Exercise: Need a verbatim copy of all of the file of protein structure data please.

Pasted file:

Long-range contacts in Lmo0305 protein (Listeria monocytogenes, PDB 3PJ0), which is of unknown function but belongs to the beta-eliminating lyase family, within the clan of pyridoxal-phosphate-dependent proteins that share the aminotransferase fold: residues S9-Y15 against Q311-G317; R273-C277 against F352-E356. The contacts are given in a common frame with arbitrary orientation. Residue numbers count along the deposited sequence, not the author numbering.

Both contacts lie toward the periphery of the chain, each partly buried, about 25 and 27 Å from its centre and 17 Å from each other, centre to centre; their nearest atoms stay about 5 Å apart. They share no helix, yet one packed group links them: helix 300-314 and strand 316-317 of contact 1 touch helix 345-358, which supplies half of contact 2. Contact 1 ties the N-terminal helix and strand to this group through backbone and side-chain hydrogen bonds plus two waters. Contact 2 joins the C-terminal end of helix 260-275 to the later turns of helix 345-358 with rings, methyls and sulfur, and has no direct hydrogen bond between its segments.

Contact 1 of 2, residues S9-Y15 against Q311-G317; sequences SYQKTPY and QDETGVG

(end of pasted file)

Long-range contacts in Lmo0305 protein (Listeria monocytogenes, PDB 3PJ0), which is of unknown function but belongs to the beta-eliminating lyase family, within the clan of pyridoxal-phosphate-dependent proteins that share the aminotransferase fold: residues S9-Y15 against Q311-G317; R273-C277 against F352-E356. The contacts are given in a common frame with arbitrary orientation. Residue numbers count along the deposited sequence, not the author numbering.

Both contacts lie toward the periphery of the chain, each partly buried, about 25 and 27 Å from its centre and 17 Å from each other, centre to centre; their nearest atoms stay about 5 Å apart. They share no helix, yet one packed group links them: helix 300-314 and strand 316-317 of contact 1 touch helix 345-358, which supplies half of contact 2. Contact 1 ties the N-terminal helix and strand to this group through backbone and side-chain hydrogen bonds plus two waters. Contact 2 joins the C-terminal end of helix 260-275 to the later turns of helix 345-358 with rings, methyls and sulfur, and has no direct hydrogen bond between its segments.

Contact 1 of 2, residues S9-Y15 against Q311-G317; sequences SYQKTPY and QDETGVG